Financial procrastination can come with a high price
Difficult times in the recession
A new concern in the post-recessionary market is financial procrastination. Many consumers had a difficult time managing their budgets during the economic downturn of 2008/2009. Mary Casey, housewife in Los Angeles, California, said, “We were aggressive savers, but once my husband lost his job, we had to use every last resource we had to cover our expenses… it was either do that, or lose everything.” Casey is not alone, because many consumers found themselves having to forgo saving for their survival.
The recession is over
Now that the recession is over, studies are showing many consumers fell into the category of abandoning their savings plan. Though it is understandable, financial experts are saying that there are serious repercussions of ending a savings initiative, even if it is only for a few months.
There is also another group of consumers who never began saving. They put off saving for retirement altogether due to a number of other issues. Some claim that they never had enough of a reserve to start saving, while others claim that they prioritized more immediate financial needs over retirement. Regardless of the reason for financial procrastination, the result can be devastating. Here are some problems with financial procrastination.
Financial procrastination’s results
One of the biggest issues of financial procrastination is delaying investing. Delays in investing can end up costing consumers a lot of money. For example, consider Mr. A and Mr. B who each began investing $2,000 annually at 30 and 40 years old, respectively, in an IRA. If the long-term average annual rate of return earned by both was 5%, when they turn 60, their financial outlooks will be drastically different. Mr. A would have about $132,800 saved, whereas Mr. B would only have $66,100. The difference is a startling $66,700. Of course part of the added return was the additional decade Mr. A had to invest, but the point is that procrastinating costs.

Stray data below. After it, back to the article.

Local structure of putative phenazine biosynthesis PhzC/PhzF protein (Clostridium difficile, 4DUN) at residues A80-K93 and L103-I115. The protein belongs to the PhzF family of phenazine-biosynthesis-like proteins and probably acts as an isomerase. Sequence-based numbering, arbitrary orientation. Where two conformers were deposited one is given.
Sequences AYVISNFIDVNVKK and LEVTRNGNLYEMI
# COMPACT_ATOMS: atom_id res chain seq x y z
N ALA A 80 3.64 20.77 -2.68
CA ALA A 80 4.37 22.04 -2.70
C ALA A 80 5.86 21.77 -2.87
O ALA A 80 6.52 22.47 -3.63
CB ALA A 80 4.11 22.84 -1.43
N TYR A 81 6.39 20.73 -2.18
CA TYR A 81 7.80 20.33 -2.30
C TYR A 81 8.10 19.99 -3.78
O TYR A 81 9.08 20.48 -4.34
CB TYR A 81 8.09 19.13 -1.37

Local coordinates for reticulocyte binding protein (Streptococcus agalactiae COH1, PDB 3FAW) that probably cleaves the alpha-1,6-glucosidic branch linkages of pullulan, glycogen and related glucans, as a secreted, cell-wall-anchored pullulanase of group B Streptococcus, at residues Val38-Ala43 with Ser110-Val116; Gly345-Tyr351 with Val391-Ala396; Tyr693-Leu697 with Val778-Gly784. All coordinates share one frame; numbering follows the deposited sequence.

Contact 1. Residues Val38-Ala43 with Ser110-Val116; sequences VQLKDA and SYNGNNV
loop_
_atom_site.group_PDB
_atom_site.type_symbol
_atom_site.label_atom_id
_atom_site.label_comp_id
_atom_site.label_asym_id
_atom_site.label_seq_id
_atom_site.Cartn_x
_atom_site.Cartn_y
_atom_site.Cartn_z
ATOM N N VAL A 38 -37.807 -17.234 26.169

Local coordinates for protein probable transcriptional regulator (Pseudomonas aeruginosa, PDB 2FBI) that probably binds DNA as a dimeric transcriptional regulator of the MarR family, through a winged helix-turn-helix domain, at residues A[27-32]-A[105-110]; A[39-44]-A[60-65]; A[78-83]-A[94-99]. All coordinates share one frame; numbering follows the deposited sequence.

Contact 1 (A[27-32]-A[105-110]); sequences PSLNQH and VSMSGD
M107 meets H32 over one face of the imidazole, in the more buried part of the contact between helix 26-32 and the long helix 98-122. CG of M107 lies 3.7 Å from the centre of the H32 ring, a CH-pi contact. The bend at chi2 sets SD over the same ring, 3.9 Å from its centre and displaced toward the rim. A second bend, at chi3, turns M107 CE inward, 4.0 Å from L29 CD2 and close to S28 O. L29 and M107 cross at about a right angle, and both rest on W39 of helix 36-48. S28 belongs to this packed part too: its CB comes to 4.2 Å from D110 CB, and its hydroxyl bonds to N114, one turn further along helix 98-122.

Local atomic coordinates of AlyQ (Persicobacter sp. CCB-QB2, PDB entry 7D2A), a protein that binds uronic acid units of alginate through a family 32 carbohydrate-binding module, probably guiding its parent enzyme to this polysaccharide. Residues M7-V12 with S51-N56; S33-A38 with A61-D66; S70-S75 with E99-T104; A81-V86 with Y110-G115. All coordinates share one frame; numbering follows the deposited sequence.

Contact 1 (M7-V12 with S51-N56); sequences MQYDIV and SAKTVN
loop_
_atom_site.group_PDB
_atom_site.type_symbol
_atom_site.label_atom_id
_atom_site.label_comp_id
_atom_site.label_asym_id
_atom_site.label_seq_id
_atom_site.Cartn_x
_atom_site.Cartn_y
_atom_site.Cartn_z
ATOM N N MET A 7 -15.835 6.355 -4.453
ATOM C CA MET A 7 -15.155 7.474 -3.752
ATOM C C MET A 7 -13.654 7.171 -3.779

Another issue when it comes to financial procrastination is avoiding looking at personal finances. When a person has a savings plan, he or she most likely did some research to set it up. A financial planner will do an intake interview for any investor. They will ask what goals the customer has, what their expenses are, what their revenues are, and delve into their long-term financial goals. Martin Laurel, financial planner in Dallas, Texas, said, “Some consumers are surprised at their financial position when they really take an honest look at it. It may be difficult, but it’s critical to creating a workable plan and sticking to it.”
Finally, people who procrastinate with their financial planning tend to also procrastinate with filing taxes. This is a critical mistake that can cost a consumer dearly. The IRS charges a monthly penalty of 5% of the tax payable for failure to file income tax returns by their due date, up to a maximum of 25%. That means that if someone has a tax balance of $5,000 and fails to pay it on time, the penalty would be $1,250, plus other interest and fees tacked on.
Commit to a financial plan
Though it’s easy to fall into financial procrastination, it is also dangerous. For consumers who have agendas and goals, even a small lag in saving can throw their plans off and they may never fully recover. For anyone who wants a healthy financial future, it’s best to come up with a plan and then stick to it, regardless of the fluctuations in the market.